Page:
Organized labor is, for the most part, treating EFCA as it does most other pieces of legislation. It focuses on the insider route, which means lobbying and public relations. Yet what is being missed is a tremendous opportunity to discuss workers’ rights and economic justice. The ability of workers to join or form unions is a historically demonstrated means for workers to raise their living standards. Additionally, the expansion of unions in the US becomes a means to extend the boundaries on what is considered acceptable discourse on the economy and politics. Workers gain a greater voice and through that a chance at power. The problem is that the entire framework in the fight for EFCA is too mainstream and narrow.
The Left needs to be engaged in this battle but it also needs to point out the limitations of EFCA. Specifically, the critical factor that few are addressing is the matter that employers should not be involved, in any respect, in the choice by workers to join or form a union. It is simply not their business. In that sense, if employers were prohibited from any involvement, including expressing their views publicly, it actually would make less of a difference as to whether there were elections or card check. When there is intimidation or the possibility of intimidation, it is impossible to have a legitimate, secret-ballot election. This is something that most observers have noticed in the conduct of any election where there has been a proliferation of death squads or other governmental intimidation (think of Central America during the 1980s and early 1990s). The elections are not free. This is just as much the case when it comes to workers choosing unions.
The Left needs to encourage progressive social movements to engage in the EFCA battle. There are organizations such as Jobs with Justice that grasp the importance of building a broad front to support EFCA, and individuals as well as organizations can affiliate with it. That said, support for EFCA need not be exclusively conducted through union movement channels. There is nothing to stop other organizations involved with or supporting the cause of workers’ rights to become engaged in this fight and articulate their own message in their own way to their respective constituencies. It would actually strengthen the effort to pass EFCA and should be encouraged by organized labor.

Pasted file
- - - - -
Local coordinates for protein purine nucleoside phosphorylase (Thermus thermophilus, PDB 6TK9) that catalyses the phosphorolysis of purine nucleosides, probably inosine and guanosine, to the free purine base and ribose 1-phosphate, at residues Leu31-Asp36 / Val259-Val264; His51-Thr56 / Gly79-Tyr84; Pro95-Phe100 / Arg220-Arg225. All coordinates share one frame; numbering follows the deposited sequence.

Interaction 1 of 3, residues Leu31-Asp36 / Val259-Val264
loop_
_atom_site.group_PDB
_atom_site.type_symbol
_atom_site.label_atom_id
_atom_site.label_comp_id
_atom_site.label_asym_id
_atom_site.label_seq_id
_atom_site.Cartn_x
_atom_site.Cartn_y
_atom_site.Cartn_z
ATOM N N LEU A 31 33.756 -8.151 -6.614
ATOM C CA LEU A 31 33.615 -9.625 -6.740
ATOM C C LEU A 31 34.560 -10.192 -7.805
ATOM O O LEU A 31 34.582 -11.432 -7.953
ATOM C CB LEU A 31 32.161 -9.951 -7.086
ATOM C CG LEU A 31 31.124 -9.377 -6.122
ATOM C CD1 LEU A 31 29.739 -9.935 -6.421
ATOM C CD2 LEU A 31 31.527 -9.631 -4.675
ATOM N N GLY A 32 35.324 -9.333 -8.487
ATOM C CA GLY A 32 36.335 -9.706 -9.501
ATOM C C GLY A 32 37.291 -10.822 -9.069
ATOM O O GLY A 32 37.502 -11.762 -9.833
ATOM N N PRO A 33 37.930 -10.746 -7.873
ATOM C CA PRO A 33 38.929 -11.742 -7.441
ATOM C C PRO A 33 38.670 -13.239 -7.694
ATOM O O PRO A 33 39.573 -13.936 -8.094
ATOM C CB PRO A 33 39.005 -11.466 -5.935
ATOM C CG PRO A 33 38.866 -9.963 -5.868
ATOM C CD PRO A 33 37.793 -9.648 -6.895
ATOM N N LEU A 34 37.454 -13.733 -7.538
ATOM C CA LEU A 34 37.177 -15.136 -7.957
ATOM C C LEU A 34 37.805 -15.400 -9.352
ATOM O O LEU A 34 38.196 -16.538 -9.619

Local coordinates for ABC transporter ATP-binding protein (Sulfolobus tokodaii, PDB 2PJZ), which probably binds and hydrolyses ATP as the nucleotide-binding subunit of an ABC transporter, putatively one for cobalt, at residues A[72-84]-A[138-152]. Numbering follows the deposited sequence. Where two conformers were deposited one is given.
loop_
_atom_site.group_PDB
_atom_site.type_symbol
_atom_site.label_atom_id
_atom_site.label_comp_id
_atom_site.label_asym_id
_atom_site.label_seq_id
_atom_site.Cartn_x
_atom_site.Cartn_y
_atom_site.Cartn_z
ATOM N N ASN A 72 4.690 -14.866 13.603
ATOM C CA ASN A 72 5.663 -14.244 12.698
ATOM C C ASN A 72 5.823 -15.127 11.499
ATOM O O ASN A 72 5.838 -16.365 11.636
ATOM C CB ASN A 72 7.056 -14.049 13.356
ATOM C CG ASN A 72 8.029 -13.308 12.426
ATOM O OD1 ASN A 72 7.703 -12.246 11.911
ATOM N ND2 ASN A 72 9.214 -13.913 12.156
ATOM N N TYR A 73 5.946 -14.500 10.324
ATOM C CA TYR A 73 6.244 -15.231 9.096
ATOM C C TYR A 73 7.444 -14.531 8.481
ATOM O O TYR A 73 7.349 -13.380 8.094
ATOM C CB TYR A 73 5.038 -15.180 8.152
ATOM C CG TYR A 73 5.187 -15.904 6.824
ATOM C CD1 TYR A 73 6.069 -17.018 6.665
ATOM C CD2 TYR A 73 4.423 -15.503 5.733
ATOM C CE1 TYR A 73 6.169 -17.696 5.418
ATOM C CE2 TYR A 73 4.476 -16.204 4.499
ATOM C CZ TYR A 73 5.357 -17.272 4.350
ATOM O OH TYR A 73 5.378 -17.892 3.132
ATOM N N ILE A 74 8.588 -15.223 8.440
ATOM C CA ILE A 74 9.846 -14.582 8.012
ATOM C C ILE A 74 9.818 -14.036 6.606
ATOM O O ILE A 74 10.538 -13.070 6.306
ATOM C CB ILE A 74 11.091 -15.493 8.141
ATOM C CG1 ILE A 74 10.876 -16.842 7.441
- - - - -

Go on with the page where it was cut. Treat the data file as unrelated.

The passage of EFCA can be an important move but it will not resolve the crisis facing organized labor. In fact, organized labor’s difficulty conceptualizing a broadened approach to the passage of EFCA is illustrative of elements of the crisis itself. The leaders of organized labor by and large do not appreciate that a different approach to unionism is not only a good idea but is an essential approach if we are to face the realities of twenty-first century capitalism. The sharp antagonism of capital towards workers should make clear that corporate America has no interest in coming to a partnership with workers unless such a partnership continues to rest on the complete subordination of workers to the whims and desire of capital.
That’s why we need EFCA to pass. In order for it to pass, millions of people need to be mobilized to realize that EFCA is not about building the union-as-institution, but about expanding democracy and advancing a process that has historically proven to be a mechanism to raise the living standards of working-class people. That is the significant challenge that organized labor and its allies face, but it is a challenge that must be addressed if the fight for EFCA is to be understood by the people of this country, particularly the Left, as a fight that they must take up. n
Bill Fletcher, Jr. is the executive editor of BlackCommentator.com and the co-author of “Solidarity Divided” which analyzes the crisis in organized labor in the US. He can be reached at firstname.lastname@example.org.